Daniel Golding
29 Jul, 2008

Overlord: Raising Hell Review

PS3 Review | A game to lord over your friends?
It’s not easy being evil. This, the key premise of Overlord: Raising Hell, has been explored in many facets of popular culture. There’s our fascination with head nasties like Darth Vader, Hannibal Lecter, and recently, The Joker. Then there are those films and books that gain vicarious pleasure from putting the audience in their evil-doers shoes, like the Talented Mr. Ripley series, Taxi Driver, or any of Hitchcock’s work. Surprisingly, however, there have been fewer attempts at having gamers play bad. Sure, there are those role playing games such as Knights of the Old Republic which let you chose an evil path, but fewer games uncompromisingly put you in the position of evil-doer.

Which is precisely why there’s just something about Overlord: Raising Hell that means we can’t put it down. It isn’t a great game, and as we noted in our Xbox 360 review, there are definitely issues which bring the game down. Nevertheless, that the game has a concept successful enough to make us want to overlook the flaws is something in itself, and unusual in gaming.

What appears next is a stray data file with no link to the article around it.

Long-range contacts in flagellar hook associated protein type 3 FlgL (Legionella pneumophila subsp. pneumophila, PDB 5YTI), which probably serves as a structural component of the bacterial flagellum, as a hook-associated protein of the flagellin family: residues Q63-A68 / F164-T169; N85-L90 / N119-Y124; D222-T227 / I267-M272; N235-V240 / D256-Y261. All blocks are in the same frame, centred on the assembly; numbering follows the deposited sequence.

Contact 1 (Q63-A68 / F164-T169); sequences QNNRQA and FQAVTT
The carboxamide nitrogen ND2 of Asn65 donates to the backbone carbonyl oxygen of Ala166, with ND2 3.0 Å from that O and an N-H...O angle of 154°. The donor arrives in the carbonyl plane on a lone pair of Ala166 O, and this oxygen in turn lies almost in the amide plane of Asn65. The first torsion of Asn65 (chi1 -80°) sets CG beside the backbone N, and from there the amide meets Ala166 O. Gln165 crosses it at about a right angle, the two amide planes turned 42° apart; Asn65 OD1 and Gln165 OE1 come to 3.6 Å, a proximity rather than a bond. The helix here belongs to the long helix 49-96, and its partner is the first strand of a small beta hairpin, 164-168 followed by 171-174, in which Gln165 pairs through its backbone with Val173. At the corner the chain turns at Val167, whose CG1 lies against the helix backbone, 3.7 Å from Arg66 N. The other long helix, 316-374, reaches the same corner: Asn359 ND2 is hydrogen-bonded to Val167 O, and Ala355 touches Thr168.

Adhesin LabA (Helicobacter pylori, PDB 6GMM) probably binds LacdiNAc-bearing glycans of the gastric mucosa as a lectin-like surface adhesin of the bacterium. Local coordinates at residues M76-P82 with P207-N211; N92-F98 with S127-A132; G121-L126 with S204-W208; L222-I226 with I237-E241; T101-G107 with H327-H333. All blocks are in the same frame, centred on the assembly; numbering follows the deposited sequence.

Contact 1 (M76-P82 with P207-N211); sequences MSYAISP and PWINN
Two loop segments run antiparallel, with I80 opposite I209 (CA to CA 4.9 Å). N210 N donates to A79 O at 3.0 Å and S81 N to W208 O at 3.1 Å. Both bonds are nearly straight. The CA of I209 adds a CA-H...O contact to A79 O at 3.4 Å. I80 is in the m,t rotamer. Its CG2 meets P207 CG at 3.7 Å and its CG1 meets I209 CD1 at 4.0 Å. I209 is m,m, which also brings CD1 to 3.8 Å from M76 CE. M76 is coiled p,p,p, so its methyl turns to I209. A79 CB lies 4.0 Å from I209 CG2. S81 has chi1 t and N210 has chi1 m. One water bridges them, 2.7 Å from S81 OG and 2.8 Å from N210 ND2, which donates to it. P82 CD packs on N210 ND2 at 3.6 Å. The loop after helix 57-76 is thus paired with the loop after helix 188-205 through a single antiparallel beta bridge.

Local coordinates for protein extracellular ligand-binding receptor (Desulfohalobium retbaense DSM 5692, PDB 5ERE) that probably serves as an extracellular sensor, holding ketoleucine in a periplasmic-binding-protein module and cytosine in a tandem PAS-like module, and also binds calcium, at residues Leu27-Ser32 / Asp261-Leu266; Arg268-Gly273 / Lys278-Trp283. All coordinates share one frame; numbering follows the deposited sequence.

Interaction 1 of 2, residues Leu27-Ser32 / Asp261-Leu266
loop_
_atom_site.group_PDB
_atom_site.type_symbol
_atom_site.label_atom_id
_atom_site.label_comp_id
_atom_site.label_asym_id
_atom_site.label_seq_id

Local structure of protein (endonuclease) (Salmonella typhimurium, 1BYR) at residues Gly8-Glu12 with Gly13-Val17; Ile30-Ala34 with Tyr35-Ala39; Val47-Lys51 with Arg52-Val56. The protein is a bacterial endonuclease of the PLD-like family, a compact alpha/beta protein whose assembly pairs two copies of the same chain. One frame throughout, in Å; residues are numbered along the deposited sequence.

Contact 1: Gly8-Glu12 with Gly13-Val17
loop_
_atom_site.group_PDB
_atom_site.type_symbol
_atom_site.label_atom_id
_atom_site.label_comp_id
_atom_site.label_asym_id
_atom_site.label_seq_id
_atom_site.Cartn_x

Overlord: Raising Hell is the PlayStation 3 version of the game that was released for Xbox 360 and PC last year under the Overlord title. The Raising Hell suffix indicates that the PS3 version has come with enhancements: what was originally designated optional downloadable content is now built-in to the PS3 Blu-ray. Raising Hell, therefore, comes with an additional storyline not present in the original, as well as several other enhancements and additions, such as new items, making the game’s lifespan now a hefty proposition.

The Overlord's armour meant that toilet stops frequently held up evil-doing progress.

The Overlord's armour meant that toilet stops frequently held up evil-doing progress.